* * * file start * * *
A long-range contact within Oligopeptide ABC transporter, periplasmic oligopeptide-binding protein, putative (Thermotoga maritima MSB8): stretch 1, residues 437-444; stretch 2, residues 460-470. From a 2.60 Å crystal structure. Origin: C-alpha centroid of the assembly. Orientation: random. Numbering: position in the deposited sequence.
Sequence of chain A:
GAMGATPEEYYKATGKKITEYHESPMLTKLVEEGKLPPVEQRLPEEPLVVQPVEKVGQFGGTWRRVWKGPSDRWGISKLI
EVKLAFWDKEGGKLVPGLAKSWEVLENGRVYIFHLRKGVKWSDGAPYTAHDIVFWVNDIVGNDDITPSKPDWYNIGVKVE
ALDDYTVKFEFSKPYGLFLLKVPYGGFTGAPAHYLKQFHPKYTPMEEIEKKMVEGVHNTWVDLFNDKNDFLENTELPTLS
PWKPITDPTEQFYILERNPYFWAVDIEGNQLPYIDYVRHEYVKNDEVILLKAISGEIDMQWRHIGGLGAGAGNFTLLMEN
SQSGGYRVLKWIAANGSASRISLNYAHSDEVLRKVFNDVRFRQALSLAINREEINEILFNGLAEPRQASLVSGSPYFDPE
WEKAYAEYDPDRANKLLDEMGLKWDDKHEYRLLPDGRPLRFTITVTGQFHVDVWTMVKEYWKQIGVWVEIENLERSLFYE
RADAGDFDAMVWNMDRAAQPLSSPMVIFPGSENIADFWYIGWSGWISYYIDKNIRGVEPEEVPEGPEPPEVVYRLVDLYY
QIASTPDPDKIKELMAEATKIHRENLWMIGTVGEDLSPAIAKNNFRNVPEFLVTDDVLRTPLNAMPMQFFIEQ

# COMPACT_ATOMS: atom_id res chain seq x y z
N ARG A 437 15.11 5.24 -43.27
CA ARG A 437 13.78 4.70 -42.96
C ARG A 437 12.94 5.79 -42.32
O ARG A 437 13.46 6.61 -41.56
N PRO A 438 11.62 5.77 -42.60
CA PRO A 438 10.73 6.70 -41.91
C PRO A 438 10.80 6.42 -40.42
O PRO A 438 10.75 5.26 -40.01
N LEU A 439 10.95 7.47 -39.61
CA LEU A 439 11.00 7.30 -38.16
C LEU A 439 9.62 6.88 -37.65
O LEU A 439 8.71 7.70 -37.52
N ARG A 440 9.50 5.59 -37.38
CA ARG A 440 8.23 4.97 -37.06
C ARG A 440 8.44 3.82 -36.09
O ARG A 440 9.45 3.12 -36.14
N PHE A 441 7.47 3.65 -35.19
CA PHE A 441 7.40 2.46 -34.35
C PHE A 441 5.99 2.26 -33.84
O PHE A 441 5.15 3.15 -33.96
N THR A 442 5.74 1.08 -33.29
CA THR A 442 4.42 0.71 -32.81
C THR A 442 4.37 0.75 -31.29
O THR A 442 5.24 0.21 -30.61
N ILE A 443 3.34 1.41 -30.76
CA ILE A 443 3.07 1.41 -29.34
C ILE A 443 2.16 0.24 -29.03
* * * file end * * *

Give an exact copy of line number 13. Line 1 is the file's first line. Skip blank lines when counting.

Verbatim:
CA ARG A 437 13.78 4.70 -42.96